My youngest child has just recently weaned, ending almost seven years of continuous breastfeeding for me. I certainly haven’t loved every moment of it. Some of my breastfeeding moments downright sucked. (Pun intended). Just like parenting often sucks. Just like my work. Just like my writing. Just like everything in life, breastfeeding has its ups and its downs and it isn’t always romance and earth-mother flowy-haired bliss.

Absolutely, breastfeeding comes with its science-backed list of healthful things. But for me, breastfeeding was about discovering that I wasn’t the flawed women and mother society said I was. Alongside the physiologically unremarkable normalcy of it, I breastfed to remind myself that I was actually capable, and functional, and the sole authority to make decisions for me, my body, and my children.

But I’m sure other women have other reasons to breastfeed. Or not.

I would love for our cultural messages about breastfeeding to be this:
1)   Breastfeeding – it’s why we have breasts
2)   Breastfeeding – they’re your breasts, and you know best.

Saturday, 17 May 2014

Dear Mr Hockey: Addressing some home truths about welfare recipients

On Tuesday May 13, Federal Treasurer Joe Hockey revealed the Liberal National Party (LNP) Government’s Budget for Australia 2014-15.

And oh, boy. We're all a little pissed about it.

Perhaps most notable about this so-called “brutal” budget are changes that will negatively affect low income families, the unemployed, those on a disability pension, students, the sick, and seniors. 

Ostensibly, this Budget is delivered in an effort to pull Australia from debt and deficit. This in itself would not concern me, or many other concerned Australians, if this so-called 'budget emergency' were not a concept manufactured firstly in an effort for the LNP to gain Government in September 2013, but secondly as an excuse to take money from the poor and line the pockets of those whose pockets are already quite well-lined. Like some kind of Robin Hood-ism in tragic reverse.

A meme shared on The Australian Greens' Facebook page

I think Australians are fundamentally generous people. I do believe that we are a nation of citizens and residents who feel an unconscious and genuine desire to help out our mates less fortunate. You only need to observe our response to crises such as the tragic Black Saturday bush fires that struck Victoria in 2009, where public appeals raised more than $372 million, or to the tsunami that struck the Indian Ocean on Boxing Day 2004 and donations from Australian businesses, community groups and private citizens raised $313 million (1) to help tsunami-affected countries recover, to see that Australians are always willing to help those in need.

However, there remains within our culture a conservative-fuelled notion that those on lower incomes— those relying on social security benefits and/or pensions—are some kind of self-indulgent drain on tax-payers, and undeserving of Australia's usual dose of empathic generosity. Hockey said in his budget speech on Tuesday, "the age of entitlement is over." As one blogger eloquently puts it:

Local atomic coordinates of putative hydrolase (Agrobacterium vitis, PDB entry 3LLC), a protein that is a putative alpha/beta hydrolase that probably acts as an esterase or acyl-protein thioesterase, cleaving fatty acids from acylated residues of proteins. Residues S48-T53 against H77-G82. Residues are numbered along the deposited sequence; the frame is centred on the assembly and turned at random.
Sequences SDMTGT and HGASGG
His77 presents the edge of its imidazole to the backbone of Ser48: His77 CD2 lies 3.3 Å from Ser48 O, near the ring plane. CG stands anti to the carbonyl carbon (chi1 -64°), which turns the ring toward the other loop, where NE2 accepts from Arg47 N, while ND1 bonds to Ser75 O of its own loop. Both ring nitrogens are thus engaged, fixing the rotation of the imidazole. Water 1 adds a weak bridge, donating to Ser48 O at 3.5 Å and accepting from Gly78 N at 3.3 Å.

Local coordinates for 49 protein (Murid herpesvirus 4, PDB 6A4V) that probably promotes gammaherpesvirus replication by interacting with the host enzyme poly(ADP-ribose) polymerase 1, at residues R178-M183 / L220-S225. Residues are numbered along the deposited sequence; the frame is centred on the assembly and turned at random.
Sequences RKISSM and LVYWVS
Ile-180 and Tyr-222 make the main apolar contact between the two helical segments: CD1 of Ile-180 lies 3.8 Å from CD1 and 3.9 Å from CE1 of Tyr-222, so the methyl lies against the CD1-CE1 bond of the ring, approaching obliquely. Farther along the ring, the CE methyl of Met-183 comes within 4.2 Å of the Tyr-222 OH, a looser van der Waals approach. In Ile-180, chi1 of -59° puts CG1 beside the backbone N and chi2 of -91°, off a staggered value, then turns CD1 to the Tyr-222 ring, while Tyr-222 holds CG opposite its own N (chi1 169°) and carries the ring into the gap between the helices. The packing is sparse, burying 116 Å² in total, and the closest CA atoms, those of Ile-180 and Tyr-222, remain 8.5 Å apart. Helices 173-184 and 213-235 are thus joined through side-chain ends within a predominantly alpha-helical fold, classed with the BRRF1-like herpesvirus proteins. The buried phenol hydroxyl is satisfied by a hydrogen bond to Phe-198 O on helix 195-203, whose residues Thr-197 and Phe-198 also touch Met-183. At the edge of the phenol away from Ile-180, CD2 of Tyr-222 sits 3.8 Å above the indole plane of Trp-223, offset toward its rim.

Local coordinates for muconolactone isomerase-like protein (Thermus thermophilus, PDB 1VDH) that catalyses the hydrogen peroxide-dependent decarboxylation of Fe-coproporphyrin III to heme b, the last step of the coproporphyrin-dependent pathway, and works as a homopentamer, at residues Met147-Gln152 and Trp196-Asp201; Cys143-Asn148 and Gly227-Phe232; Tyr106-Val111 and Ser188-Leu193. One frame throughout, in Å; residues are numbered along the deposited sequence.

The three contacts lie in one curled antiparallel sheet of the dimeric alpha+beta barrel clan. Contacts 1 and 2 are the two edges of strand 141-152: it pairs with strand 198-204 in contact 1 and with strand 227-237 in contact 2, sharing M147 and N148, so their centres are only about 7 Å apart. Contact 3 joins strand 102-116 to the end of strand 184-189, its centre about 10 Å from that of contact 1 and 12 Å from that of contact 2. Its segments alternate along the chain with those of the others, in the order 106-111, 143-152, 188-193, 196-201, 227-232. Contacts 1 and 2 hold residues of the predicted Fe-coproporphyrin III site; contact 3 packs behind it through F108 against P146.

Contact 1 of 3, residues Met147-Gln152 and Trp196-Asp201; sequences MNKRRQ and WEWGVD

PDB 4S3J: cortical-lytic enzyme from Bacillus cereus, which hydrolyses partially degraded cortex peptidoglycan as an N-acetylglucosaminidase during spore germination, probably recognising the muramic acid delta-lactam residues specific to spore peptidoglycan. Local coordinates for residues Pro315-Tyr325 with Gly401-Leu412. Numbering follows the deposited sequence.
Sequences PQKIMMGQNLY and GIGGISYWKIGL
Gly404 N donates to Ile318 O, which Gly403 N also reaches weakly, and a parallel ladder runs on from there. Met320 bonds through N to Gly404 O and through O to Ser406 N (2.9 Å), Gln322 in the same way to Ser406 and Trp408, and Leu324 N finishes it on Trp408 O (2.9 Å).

"Hockey likes to portray Australia's welfare system as a bloated tick hanging off the side of a virtuous government that is only trying to protect the 'taxpayer'."
Anecdotally, we hear stories of people 'rorting the system,' living a lifestyle of responsibility-free luxury, rolling in government cash, whilst hard-working tax-payers prop them up, funding their beer and cigarettes and lack of moral compass. This is an image our current Government makes little effort to dismiss, as an "astounded" Mr Hockey himself reinforces the stereotype by likening the new GP levy to a third of a packet of cigarettes, or a couple of beers.

In response to Mr Hockey's aforementioned astonishment, one Melbourne mother shared her story and her honesty and eloquence moved me to do the same. I’m not sure I can be as polite, but I’ll try.

I am 32-years-old, and have been working (and paying tax) since I was 15. Seven years ago, I left the paid work force to stay at home with my first baby. Now I have two children, and I live in a regional town with a population of less than 2,000, in South Australia.

I have collected small fortnightly allowances of family tax benefit (FTB) since having children, and since September last year, my husband and I separated and I have been collecting a Centrelink sole parenting payment along with child support from my husband, and continuing FTB.

My children are 6 and 3-years-old; I have a registered exemption from schooling to home educate my eldest.

I am a self-employed writer and freelance graphic designer, although sole-parenting two children leaves precious little time for not only searching for work, but actually doing it.

I have a Certificate IV in Breastfeeding Education (Counselling) and have volunteered as a breastfeeding and maternal counsellor for over five years now.

I am studying a Bachelor of Arts (Psychology) externally through Deakin University.

I have, by Australian standards, a small mortgage. Each fortnight, once I have made payments on home loan, council rates, electricity and water, insurances (home, contents and car), car registration (I drive a 2003 Holden Astra hatch, paid off when I was working full time pre-children, just FYI), ISP and telephone, I have about $300 remaining.

This is $150 per week to spend on food, petrol, clothing and other unlisted expenses, such as taking the kids to the local bakery, or saving up to buy a paperback for myself.  And each week, I manage it. Just. I watch every expenditure closely and keep all my change. Even my five cent pieces. (So it's frustrating when parking meters refuse that denomination.) It’s common for my debit card to decline in the last 72 hours before ‘pay day’, but I am exceedingly grateful for each and every dollar.